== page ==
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Yang: How Many Data Points, How Strong The Evidence, To Win You Over?

on September 22, 2014 - 12:55pm
How Many Data Points, How Strong The Evidence, To Win You Over?
By ELENA YANG
Los Alamos

It’s one thing for managers, or anyone, to insist on evidence, it’s another thing how they use this evidence.

You must have noticed that evidence in the face of skepticism only goes so far? How many of us, when being pointed out that we are wrong, even in the face of strong evidence, would immediately acknowledge our mistakes in front of others? And change our minds and behavior forever after? 

I am not referring to innocent little mistakes that we easily discharge with a light, “Sorry, sorry, my

Johnson: Tackling The Islamic State

on September 22, 2014 - 11:03am
By DUSTIN JOHNSON
Los Alamos
(Currently in a master's program in Nova Scotia)

I think it is safe to say that most reasonable people in the world would agree that some sort of action needs to be taken to combat the Islamic State (IS, formerly ISIL and then ISIS) organization in Syria and Iraq.

While the organization has existed in one form or another since at least 1999, they have become a major concern for nations around the world due to their extremism, brutality, and rapid advances in Syria and Iraq.

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Hannemann's Music Corner: What Is A Musician?

on September 21, 2014 - 10:41am
Hannemann's Music Corner
Column by RICHARD HANNEMAN
 
What Is A Musician?
 
Recently on one of the Facebook guitar group pages the question was asked, "when can I say I'm a musician?" Interesting question.
 
There are other questions and statements I have heard or read that seem to overlap - for instance:
  • The only reason to learn an instrument is to perform;
  • I don't need to know how to read music or know music 'theory' to be a musican (by the way, it seems that only guitar players say this);
  • I just need to play with 'feeling';
  • If you know three chords you can play anything; and
  • My kid is going to be a

Classical Music World: A Revolution Is Underway

on September 20, 2014 - 1:45pm
By ANN MCLAUGHLIN
LACA Artistic Director
 
 

Today I went to grammy.com and got a real education. 

The Grammy organization gives awards to recording artists in 82 categories. I scrolled down the increasingly obscure list of winners, past four categories for rap, past Best Children’s Album, Best Regional Roots Music Album, Best New Age Album, on and on through 70 different categories. 

 At the deep, dark bottom of the list were the 10 categories for classical music.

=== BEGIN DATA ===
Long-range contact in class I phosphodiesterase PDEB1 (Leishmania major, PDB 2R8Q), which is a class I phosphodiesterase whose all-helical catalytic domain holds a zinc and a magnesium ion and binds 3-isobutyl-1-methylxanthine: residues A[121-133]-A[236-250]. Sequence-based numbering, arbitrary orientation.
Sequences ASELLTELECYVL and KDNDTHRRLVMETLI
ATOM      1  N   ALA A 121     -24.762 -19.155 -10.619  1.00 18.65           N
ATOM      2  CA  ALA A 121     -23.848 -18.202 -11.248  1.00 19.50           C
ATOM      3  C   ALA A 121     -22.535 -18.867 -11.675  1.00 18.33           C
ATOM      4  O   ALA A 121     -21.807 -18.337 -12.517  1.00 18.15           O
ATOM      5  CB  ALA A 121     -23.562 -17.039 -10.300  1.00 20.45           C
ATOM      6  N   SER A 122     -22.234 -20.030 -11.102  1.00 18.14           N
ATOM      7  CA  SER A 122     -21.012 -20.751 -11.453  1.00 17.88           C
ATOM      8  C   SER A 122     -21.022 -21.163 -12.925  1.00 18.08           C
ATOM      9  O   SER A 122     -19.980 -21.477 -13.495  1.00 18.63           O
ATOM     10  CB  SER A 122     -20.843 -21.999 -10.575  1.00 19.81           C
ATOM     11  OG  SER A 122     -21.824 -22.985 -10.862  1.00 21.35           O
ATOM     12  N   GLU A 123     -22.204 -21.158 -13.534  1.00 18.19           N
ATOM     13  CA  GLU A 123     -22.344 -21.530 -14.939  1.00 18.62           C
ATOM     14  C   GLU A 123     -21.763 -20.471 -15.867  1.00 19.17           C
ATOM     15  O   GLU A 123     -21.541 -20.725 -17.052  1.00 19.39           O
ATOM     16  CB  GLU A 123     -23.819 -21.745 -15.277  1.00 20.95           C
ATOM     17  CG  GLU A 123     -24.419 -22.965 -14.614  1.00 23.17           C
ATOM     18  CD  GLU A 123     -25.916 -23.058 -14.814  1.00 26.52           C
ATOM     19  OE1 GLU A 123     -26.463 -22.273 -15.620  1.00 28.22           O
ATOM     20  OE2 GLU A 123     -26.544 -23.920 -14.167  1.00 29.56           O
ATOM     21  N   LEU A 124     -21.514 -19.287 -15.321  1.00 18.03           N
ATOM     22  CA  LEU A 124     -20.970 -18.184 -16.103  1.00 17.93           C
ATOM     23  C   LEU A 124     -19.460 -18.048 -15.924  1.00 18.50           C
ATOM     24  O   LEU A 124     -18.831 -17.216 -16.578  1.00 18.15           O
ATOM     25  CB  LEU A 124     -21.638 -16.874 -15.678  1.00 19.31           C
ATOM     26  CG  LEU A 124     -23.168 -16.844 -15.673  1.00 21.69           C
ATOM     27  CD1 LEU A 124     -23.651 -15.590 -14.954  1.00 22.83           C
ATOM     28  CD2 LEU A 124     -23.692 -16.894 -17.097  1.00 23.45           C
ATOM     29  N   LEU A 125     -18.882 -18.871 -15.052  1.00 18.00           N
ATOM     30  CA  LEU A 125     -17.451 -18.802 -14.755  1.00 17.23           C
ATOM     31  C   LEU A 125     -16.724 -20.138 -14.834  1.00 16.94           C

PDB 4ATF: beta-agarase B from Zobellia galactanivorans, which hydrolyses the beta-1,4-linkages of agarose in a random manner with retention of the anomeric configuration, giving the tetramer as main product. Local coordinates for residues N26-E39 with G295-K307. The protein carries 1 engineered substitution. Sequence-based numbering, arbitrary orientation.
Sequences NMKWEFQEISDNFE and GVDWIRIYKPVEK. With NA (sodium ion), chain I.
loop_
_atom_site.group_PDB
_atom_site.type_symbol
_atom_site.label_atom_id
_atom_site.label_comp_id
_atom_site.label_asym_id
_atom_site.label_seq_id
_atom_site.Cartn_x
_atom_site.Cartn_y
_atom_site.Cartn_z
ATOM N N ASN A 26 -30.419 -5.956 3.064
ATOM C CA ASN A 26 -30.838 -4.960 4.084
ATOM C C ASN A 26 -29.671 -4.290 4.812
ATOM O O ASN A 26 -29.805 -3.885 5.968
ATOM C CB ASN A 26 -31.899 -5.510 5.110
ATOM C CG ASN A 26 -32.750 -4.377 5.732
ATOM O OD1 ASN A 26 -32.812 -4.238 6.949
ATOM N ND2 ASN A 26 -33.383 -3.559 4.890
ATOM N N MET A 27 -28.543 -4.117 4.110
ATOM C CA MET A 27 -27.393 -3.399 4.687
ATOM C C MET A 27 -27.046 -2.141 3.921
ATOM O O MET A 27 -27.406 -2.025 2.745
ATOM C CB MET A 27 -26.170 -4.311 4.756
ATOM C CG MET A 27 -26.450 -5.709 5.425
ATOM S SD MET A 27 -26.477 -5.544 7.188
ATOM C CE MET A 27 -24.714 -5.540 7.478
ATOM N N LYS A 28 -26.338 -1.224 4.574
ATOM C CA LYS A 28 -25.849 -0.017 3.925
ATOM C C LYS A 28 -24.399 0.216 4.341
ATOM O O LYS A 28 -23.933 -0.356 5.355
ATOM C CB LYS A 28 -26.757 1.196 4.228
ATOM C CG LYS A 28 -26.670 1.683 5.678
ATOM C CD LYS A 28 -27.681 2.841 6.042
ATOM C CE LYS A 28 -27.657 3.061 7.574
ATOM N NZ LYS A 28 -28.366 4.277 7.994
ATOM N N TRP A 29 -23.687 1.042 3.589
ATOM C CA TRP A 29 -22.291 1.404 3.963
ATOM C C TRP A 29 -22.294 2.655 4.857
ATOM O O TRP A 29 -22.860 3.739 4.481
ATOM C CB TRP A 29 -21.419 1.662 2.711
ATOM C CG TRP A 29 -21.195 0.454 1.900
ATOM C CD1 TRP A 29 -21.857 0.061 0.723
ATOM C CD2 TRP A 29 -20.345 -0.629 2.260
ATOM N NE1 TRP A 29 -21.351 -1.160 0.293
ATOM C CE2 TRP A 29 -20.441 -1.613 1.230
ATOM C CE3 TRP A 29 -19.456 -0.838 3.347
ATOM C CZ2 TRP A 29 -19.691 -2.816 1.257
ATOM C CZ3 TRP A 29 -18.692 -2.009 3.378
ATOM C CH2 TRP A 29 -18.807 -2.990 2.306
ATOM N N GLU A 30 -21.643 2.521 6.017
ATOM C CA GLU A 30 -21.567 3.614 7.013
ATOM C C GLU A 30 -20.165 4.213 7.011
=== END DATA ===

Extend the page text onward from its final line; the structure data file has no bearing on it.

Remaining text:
There was a time when every concert presented by the Los Alamos Concert Association sold out the Smith Auditorium. A friend

How the Hen House Turns—The Human Factor (Part 6)

on September 20, 2014 - 7:19am
How the Hen House Turns
The Human Factor (Part 6): The Human Factor and Cats
Column by Carolyn A. (Cary) Neeper, Ph. D.

When trying to define the Human Factor, we had better be careful to distinguish who does what when we’re dealing with dogs and cats. There may be something to be learned in the difference between these two animals.

Why do we (some humans) support and defend feral cats, when no one these days encourages packs of unlicensed dogs? And what draws us to one and not the other?

I had both as a child, and they were great pals to each other.

This Week At The Reel Deal

on September 18, 2014 - 12:13pm
Column By JIM O'DONNELL 
Reel Deal Theater   

By popular demand we will again bring you Reel Deal Tuesdays starting Sept. 23.  All movies, all day are only $6.50! Holidays are excluded.

This week we are opening The Drop, Magic in the Moonlight and The Maze Runner. We will hold Dolphin Tale 2 for another week. The Hundred Foot Journey and If I Stay will end this Thursday.

For Woody Allen fans, Magic in the Moonlight is a must see. We will only have it for a one-week run so don’t let it slip by.

The Drop, which is a limited release with stellar reviews is a limited release, but Fox

Yang: Hourly Employees’ Plight ... Further Complicated By High Tech

on September 17, 2014 - 8:08am
Hourly Employees’ Plight…Further Complicated By High Tech
By ELENA YANG
Los Alamos

First, an update: A few columns back, I wrote about the Market Basket case (here) in which the CEO was forced out by the board of directors, agitated by a cranky cousin. Thereafter, the employees had gone on strike to demand the reinstatement of their beloved CEO, Arthur T. Mr. Arthur T. recently bought out the company, at $1.5 billion price tag, and was back on his old job. The buyout brought a huge sigh of relief from the employees, and now they are rebuilding the enterprise. I wish them luck. 

Now on to

Food on the Hill: Fried Halibut

on September 16, 2014 - 9:01am
 
This Week's Recipe: Fried Halibut
 
Photo by Sue York/ladailypost.com

Ingredients:

1 to 1½ pounds of halibut, Skin off
canola oil for frying
one egg white, beaten
½ cup beer
1/3cup plus 2 tablespoons flour
1/8 cup cornstarch
½ teaspoon baking powder
1/4 teaspoon salt and pepper
 
Directions:
 
Clean your fish fillets so that most of the dark meat (gray) is trimmed off. Take out any pin bones. Rinse the fish and pat it dray with paper towels. Cut the fish into smaller pieces, about 4 “x 1 “ thick. Mix together the ingredients with a whisk.